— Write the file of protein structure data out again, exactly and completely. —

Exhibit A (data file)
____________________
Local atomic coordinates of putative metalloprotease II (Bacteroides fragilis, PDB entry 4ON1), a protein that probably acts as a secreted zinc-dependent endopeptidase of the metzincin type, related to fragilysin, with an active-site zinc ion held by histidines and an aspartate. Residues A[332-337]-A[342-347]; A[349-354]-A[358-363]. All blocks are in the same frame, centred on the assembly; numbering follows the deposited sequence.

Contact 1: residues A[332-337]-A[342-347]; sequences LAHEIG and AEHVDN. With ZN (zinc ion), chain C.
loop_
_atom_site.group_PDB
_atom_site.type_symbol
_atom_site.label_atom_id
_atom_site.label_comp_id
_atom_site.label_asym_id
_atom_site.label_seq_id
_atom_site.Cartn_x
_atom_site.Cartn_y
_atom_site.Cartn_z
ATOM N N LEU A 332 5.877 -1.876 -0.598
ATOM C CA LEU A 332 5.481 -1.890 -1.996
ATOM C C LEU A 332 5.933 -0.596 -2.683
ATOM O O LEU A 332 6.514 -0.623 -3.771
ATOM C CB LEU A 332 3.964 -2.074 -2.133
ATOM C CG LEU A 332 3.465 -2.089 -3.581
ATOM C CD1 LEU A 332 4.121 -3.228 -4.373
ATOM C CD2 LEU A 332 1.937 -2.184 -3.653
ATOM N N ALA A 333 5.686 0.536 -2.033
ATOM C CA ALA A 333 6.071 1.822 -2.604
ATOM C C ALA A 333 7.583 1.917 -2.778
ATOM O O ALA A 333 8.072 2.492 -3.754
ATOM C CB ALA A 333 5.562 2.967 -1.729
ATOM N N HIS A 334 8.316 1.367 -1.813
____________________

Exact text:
Local atomic coordinates of putative metalloprotease II (Bacteroides fragilis, PDB entry 4ON1), a protein that probably acts as a secreted zinc-dependent endopeptidase of the metzincin type, related to fragilysin, with an active-site zinc ion held by histidines and an aspartate. Residues A[332-337]-A[342-347]; A[349-354]-A[358-363]. All blocks are in the same frame, centred on the assembly; numbering follows the deposited sequence.

Contact 1: residues A[332-337]-A[342-347]; sequences LAHEIG and AEHVDN. With ZN (zinc ion), chain C.
loop_
_atom_site.group_PDB
_atom_site.type_symbol
_atom_site.label_atom_id
_atom_site.label_comp_id
_atom_site.label_asym_id
_atom_site.label_seq_id
_atom_site.Cartn_x
_atom_site.Cartn_y
_atom_site.Cartn_z
ATOM N N LEU A 332 5.877 -1.876 -0.598
ATOM C CA LEU A 332 5.481 -1.890 -1.996
ATOM C C LEU A 332 5.933 -0.596 -2.683
ATOM O O LEU A 332 6.514 -0.623 -3.771
ATOM C CB LEU A 332 3.964 -2.074 -2.133
ATOM C CG LEU A 332 3.465 -2.089 -3.581
ATOM C CD1 LEU A 332 4.121 -3.228 -4.373
ATOM C CD2 LEU A 332 1.937 -2.184 -3.653
ATOM N N ALA A 333 5.686 0.536 -2.033
ATOM C CA ALA A 333 6.071 1.822 -2.604
ATOM C C ALA A 333 7.583 1.917 -2.778
ATOM O O ALA A 333 8.072 2.492 -3.754
ATOM C CB ALA A 333 5.562 2.967 -1.729
ATOM N N HIS A 334 8.316 1.367 -1.813